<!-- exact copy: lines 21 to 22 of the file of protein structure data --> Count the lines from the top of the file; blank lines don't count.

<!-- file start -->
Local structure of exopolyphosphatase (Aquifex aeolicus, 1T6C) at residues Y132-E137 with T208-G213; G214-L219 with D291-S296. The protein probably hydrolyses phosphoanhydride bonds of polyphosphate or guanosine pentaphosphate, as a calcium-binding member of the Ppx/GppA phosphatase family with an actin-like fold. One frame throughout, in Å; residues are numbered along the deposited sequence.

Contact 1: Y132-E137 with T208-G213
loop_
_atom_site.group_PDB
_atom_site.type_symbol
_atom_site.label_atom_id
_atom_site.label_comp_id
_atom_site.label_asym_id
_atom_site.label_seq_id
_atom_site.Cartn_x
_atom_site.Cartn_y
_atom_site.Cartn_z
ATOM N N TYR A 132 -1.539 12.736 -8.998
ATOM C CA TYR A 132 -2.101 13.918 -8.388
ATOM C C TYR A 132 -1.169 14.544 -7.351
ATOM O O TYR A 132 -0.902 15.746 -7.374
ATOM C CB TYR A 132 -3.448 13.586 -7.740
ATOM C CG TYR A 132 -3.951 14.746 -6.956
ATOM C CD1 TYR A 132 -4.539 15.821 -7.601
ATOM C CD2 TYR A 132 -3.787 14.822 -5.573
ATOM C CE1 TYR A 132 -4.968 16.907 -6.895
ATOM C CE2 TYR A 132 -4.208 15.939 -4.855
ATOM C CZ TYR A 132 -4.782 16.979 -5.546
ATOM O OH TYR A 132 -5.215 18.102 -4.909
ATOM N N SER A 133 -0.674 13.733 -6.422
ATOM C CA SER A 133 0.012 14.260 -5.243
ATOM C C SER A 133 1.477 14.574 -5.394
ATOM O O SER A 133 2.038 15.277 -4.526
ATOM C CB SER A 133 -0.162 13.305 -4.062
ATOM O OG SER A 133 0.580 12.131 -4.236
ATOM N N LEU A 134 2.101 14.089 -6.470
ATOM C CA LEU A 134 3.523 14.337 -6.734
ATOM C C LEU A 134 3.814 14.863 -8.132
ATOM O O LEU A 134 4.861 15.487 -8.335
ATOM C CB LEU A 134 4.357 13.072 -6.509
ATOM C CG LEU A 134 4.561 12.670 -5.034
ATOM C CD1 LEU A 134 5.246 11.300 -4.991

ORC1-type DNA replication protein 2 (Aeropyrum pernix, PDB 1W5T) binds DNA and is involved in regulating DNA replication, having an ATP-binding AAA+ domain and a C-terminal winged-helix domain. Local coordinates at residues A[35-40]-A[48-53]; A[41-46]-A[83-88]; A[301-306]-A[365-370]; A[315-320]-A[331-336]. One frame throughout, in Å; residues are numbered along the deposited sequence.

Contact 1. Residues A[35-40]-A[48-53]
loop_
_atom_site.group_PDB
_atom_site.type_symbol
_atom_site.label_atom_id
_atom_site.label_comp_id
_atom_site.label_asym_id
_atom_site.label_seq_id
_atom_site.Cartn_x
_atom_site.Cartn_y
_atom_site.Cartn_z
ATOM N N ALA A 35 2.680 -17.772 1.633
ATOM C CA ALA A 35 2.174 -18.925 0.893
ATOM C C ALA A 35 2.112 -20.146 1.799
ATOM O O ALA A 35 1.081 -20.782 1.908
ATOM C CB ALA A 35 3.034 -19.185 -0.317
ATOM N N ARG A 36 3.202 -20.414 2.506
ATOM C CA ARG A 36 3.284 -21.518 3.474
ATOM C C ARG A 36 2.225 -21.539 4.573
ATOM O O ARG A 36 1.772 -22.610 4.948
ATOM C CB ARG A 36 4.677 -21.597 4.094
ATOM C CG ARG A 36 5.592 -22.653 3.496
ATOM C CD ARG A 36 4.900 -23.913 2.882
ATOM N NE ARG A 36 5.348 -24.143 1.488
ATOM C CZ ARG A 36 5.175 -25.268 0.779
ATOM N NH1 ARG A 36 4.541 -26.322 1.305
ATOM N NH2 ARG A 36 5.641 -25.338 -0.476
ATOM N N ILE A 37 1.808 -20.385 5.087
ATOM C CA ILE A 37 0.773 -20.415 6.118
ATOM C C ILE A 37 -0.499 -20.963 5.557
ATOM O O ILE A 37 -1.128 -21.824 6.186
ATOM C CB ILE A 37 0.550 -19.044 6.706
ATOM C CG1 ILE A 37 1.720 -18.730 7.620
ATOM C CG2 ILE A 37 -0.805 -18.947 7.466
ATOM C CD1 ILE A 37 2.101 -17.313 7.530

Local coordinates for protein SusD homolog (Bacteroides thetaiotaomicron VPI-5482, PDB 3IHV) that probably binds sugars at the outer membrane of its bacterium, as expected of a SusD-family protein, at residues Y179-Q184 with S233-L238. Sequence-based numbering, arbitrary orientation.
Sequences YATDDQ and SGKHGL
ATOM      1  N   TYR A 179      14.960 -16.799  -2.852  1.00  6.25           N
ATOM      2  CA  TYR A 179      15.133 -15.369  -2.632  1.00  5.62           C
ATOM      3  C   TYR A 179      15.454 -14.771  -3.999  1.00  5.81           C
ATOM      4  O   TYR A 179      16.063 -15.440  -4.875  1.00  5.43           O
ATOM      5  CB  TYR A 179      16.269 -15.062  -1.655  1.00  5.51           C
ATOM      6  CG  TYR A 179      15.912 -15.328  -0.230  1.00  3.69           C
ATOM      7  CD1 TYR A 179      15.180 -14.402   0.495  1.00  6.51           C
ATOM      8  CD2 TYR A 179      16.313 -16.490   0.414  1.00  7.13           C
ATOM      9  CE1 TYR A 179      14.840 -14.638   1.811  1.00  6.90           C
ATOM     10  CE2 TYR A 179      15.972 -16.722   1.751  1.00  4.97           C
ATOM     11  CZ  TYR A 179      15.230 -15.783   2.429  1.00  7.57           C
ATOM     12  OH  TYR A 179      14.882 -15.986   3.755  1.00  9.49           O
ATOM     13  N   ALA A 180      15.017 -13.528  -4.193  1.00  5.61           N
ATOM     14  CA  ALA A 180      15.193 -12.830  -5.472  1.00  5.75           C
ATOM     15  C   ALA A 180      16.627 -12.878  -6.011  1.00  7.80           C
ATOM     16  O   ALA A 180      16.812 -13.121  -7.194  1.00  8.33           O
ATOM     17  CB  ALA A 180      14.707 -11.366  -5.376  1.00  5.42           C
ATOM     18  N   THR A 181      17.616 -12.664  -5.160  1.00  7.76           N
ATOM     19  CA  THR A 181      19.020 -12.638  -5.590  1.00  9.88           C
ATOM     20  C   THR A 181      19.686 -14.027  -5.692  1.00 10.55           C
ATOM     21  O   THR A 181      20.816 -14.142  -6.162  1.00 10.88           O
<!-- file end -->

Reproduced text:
ATOM C CE1 TYR A 132 -4.968 16.907 -6.895
ATOM C CE2 TYR A 132 -4.208 15.939 -4.855